richoztrek: Richos trek oz 2013 travel blog

Feeding the rosellas beside our caravan in Port Arthur

Dinner in the caravan park

An evening stroll on the beach

The historic convict site at Port Arthur

Pip and Sal experience church in the solitary prison

Will delivers the fire and brimstone message to them

Waiting for the pedestrian traffic on the road into the caravan park


(Ben)

I think it's fair to say that our time in Tasmania hasn't been the most relaxing we've enjoyed on the trip. Partly that's due to the sickness we've dealt with but also we feel as though the weather is dictating our movements a little too much! I know we've been spoilt - all those clear, rainless months in the north of the country has made us expect a lot - and I guess it's hard for Queenslanders to accept that somewhere in Australia can still be so cold and wet a few days before the start of summer!

After a number of busy days of activities and driving and only staying in a place for a single night, we drove the 10 or so km from Nubeena to Port Arthur yesterday morning and booked into the caravan park with the strong desire to stay here for a couple of nights. Yesterday was a lovely day with plenty of sunshine. We relaxed around the caravan park, the kids playing in the playground, Sal getting some laundry done, and generally taking it slow. It really was just what we needed. We finished the day by taking a stroll along the beach in Stewarts Bay, just down from the caravan park.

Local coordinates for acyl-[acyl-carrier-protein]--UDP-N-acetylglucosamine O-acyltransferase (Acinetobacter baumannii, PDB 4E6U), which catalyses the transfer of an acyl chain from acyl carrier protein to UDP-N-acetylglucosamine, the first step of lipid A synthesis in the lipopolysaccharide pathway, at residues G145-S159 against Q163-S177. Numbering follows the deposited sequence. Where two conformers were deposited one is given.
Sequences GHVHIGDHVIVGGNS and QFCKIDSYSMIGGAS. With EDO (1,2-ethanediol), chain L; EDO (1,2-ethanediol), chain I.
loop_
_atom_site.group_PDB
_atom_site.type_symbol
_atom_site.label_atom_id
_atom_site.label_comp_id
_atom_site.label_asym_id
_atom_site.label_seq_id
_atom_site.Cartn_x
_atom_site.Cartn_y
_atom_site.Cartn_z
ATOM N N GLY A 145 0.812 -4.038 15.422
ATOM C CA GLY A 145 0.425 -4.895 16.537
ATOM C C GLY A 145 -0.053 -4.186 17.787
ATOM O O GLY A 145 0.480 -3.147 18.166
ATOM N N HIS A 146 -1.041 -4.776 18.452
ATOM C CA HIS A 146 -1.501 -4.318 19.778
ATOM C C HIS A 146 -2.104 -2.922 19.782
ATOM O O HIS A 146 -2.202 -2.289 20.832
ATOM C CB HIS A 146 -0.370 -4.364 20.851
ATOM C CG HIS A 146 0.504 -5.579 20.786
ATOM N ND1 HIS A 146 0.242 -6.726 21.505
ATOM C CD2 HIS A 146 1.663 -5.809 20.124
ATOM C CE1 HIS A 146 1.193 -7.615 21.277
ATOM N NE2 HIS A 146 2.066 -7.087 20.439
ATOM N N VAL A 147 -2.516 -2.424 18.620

Today we had plans to visit the historic site here to find out a little more about the convict story. We woke to rain and the forecast of lots more of it plus strong winds picking up during the day. I think the prospect of bad weather has become as stressful as the weather itself! We talked about leaving, even about staying in a cabin for the night, but after talking to the caravan park managers, we moved into a slightly more sheltered site and hoped for the best.

Our trip to the convict site was also cold and wet, and it was hard to blame the younger two kids for being unenthusiastic! Still, we traipsed around for a while and got a bit more of an insight into the terrible lives of those poor human beings. In some ways the whole experience was probably made a little more real by realising that they would frequently have been dealing with worse weather than this without a warm shower and comfy bed to look forward to.

Back at the caravan park, we set up in the camp kitchen where the kids played with some new friends they'd made, Sal and I played scrabble, and we all enjoyed the fire blazing in the fire place. The wind hasn't actually turned out too bad tonight - we can hear it whipping up a frenzy in the trees planted around the park, but fortunately they provide an excellent wind break for us.



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